Just don't. You are so embarrassing me.

Friday, June 10, 2011

On "Dark Stuff"

I try not to be lazy, but it happens. I haven't been this lazy before—not lazy to the point of actually reposting something from the StAR blog here, or vice versa—but today is the day . . .

Laziness is only part of it, of course. This is an issue about which I care very deeply, as the following will hopefully make clear.

Wednesday, May 11, 2011

"The Gods Too Are Fond of a Joke"?

"Humor is the only test of gravity, and gravity of humor; for a subject which will not bear raillery is suspicious, and a jest which will not bear serious examination is false wit."

I have been remiss in writing for this blog lately, though not, I hasten to add, remiss in writing in general. Indeed, my general excess of activity in that area probably has something to do with my slacking here. Why spend the (little and it seems eternally shrinking) time I have to write in writing essays when song lyrics and snappy bits of dialogue are popping in and out the rabbit holes of the head? Why worry about the nature and destiny of man when the obvious problem at the moment is finding the right rhyme for "changes"?

Friday, April 15, 2011

Our Mother Stood

For some time now, I've wanted to devote an essay to the laughter of Christ. Somehow, that just didn't seem appropriate during Lent! and as I procrastinated and the season grew later it became even less so. Hopefully come Easter week I will have something on the topic worth posting.

In the meantime, and in honor of the Holy Week we are about to enter, here are some thoughts on the "Stabat Mater."

Let me remind you briefly of how the hymn begins. In the Latin:

Stabat mater dolorosa
juxta Crucem lacrimosa,
dum pendebat Filius.

Friday, April 1, 2011

The New Imperialism


From: Mork

To: Orson

Re: Speech given by President Obama, March 28th, 2011, concerning the conflict in Libya


What follows is a rough translation of the transcript of the American President's speech to his people. Although the speech was delivered in something that sounded like English, I found it perplexing at the time (despite my long experience among these people) and was forced to resort to a translator who interpreted the Fearless Leader's thoughts with Orkan clarity. I may say that I found his interpretation enlightening, and trust that Your Immenseness may think the same.


Thursday, March 10, 2011

Of Difficult Answers

What on earth is the use of an anonymous (or semi-anonymous) blog if you can't occasionally sound off about something that has riled you to bursting point?

The world is full today of people who are wrong, terribly wrong, about all kinds of things—things as important as abortion and as trivial as the number of piercings a woman should tolerate in her young man. (Answer to the last, in case you were wondering: None.) People who are wrong don't usually trouble me; at least, they don't put me out of temper. You can pray for them, laugh at them, argue with them or about them. You may not change their minds, but you can try. People who are wrong are rarely occasions of sin, qua being wrong. The ones who are intolerable are the ones who are sure they're right.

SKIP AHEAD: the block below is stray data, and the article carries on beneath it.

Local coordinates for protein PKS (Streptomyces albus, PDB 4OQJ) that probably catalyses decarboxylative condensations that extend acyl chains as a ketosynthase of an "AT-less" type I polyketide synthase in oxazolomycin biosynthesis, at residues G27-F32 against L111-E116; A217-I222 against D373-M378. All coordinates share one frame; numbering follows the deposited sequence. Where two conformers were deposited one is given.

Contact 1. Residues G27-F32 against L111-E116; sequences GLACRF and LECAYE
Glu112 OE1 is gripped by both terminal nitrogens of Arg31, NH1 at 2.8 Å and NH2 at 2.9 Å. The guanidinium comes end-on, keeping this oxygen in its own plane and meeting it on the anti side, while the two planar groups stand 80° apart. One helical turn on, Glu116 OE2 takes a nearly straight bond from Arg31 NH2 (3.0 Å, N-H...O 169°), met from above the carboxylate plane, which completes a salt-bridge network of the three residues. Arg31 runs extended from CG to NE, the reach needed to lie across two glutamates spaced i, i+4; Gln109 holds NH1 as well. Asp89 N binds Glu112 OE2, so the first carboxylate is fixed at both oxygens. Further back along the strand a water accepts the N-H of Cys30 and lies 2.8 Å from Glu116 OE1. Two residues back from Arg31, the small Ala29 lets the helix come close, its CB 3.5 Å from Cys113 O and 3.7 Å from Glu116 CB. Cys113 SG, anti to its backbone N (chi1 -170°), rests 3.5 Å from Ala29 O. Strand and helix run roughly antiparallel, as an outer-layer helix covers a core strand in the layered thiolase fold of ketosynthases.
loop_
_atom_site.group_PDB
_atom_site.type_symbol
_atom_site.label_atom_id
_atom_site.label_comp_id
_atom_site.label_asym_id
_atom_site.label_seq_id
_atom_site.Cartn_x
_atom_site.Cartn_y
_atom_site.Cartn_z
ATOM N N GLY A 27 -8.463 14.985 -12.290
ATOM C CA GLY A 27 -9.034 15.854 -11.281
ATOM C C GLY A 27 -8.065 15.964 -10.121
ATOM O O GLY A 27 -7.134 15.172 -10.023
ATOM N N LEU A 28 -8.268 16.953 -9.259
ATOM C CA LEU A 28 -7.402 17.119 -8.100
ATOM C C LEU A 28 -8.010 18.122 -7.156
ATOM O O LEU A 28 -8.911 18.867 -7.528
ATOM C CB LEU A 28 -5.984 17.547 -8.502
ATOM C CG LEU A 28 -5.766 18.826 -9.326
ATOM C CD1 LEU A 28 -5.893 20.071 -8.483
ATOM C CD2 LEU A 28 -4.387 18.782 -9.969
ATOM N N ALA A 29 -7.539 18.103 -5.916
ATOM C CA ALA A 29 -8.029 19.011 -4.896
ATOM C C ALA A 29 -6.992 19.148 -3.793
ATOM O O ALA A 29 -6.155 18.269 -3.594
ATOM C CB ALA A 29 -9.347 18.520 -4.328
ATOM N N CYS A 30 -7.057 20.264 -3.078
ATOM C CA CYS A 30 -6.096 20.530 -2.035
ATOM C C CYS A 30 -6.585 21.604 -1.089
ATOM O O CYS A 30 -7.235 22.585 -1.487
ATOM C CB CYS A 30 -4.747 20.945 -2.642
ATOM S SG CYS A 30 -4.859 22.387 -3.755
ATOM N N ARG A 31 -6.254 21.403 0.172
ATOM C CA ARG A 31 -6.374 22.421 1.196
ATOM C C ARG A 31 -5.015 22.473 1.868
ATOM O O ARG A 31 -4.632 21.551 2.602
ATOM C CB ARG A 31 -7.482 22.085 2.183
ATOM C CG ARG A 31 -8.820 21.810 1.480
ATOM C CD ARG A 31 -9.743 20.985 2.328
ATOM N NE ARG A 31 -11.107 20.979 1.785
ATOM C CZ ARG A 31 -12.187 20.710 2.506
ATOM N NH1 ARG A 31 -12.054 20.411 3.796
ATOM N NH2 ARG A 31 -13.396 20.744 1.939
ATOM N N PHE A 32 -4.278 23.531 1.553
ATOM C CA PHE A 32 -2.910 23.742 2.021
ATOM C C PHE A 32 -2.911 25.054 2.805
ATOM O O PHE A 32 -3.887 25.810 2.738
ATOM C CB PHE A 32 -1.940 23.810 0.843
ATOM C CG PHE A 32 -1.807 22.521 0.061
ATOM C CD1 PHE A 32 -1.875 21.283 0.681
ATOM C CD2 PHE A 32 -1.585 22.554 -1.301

Friday, February 18, 2011

The Foresight of One Gabriel Marcel

Recently (through a chain of circumstances that is probably completely irrelevant to anyone reading this blog) I found myself embarked upon a first reading of Homo Viator, the large, wordy, and occasionally weighty tome of the Christian existentialist Gabriel Marcel. (I believe, having gotten perhaps a third of the way through, that he deserves the name "existentialist," his own protests to the contrary not withstanding.) I call this a first reading, and it has been worth while; but I find myself rather hoping against ever having to perform a second: existentialism is neither psychologically nor philosophically appealing. It also seems to me that with Marcel, as with Kierkegaard and Pascal, this ceding to the enemy of huge territories at the start—this refusal to fight for the premises upon which older western philosophies were based—is a rhetorical and tactical mistake of the first order.

But I come not to bury Marcel, but to praise him—praise him in a limited way, but praise him nonetheless.

Tuesday, January 25, 2011

Noblesse Oblige

Among my many debts to Dorothy L. Sayers I must include my introduction to the phrase “noblesse oblige.” I was reading her novels as a young teenager, and the concept was as new to me in reality as the name was. It was only in college that I ran suddenly up against (and became convinced of the reality of) class distinctions.